Takeda Pharmaceutical is leaning on academics to support its efforts to discover new drugs. The Japanese drug giant has expanded an alliance with the Scripps Research Institute outpost in Jupiter, FL, hunting for new drugs to combat multiple diseases.
The expanded research deal builds on Scripps' research pact that began in 2010 with Envoy Therapeutics, which Takeda gobbled up in a $140 million acquisition in November 2012, gaining Envoy's preclinical pipeline of compounds against Parkinson's disease, schizophrenia and other neurological conditions. The East Coast labs of Scripps, which also has a large presence in La Jolla, CA, has worked with Envoy since the early days of the company, providing high-throughput screening to match compounds with the biotech's novel CNS targets.
Takeda is pouring more resources into the Scripp-Envoy collaboration as Japan's No. 1 drugmaker beefs up its early-stage pipeline. During the J.P. Morgan Healthcare conference in January, Takeda R&D chief Dr. Tadataka Yamada noted his desire to find new therapies at the beginning stages of development, highlighting the acquisitions of Envoy Therapeutics and Intellikine as deals that aided this effort. Yamada oversees the world's 7th-largest drug pipeline, which is deep with late-stage candidates that account for about a third of the portfolio. So early-stage programs are in demand.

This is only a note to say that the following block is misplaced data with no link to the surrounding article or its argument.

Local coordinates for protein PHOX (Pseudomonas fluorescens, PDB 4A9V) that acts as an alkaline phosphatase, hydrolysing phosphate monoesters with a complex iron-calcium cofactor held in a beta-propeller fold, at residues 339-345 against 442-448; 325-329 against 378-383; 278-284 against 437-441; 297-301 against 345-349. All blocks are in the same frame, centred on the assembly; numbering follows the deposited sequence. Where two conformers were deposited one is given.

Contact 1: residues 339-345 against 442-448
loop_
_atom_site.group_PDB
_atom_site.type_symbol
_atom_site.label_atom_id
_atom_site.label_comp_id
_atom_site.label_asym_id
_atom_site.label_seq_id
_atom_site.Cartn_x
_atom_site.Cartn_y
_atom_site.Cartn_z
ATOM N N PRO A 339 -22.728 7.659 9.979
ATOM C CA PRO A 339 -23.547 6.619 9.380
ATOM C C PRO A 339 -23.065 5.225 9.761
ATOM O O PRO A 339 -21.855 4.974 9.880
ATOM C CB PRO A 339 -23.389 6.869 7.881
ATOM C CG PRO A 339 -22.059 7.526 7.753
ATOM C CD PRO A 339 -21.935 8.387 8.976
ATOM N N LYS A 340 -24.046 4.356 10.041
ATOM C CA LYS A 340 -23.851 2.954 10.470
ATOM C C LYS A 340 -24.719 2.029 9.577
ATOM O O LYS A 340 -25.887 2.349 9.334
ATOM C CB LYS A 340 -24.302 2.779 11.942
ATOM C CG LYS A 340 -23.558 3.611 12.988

Like Takeda, pharma players have happily outsourced discovery work to academic labs such as Scripps, The Broad Institute of MIT and Harvard, Sanford-Burnham Medical Research Institute and others. The trend has made the academics important allies in Big Pharma's struggles to find innovative new drugs to replace aging brands facing heavy competition.
"We're pleased to expand our partnership with Takeda-Envoy and to push promising drug discovery efforts forward," Scott Forrest, Scripps' vice president for business development, said in a statement. "The high-throughput screening capability at Scripps Florida campus is in increasing demand--both from other research institutes and from industry."
The next phase of the Takeda-Envoy alliance also keeps some of the exciting discovery work Envoy and Scripps have been doing in Florida. At the time of its November buyout of Envoy, Takeda said that the majority of Jupiter, FL-based Envoy's research activities would move to Takeda's R&D hub in San Diego this month.
"Now we're moving into new therapeutic areas with different biological targets," Stephen Hitchcock, Envoy's senior VP of discovery, stated. "The first step is to find small molecules that can validate those targets--and Scripps Florida is amongst the very best places to do that."
- here's the release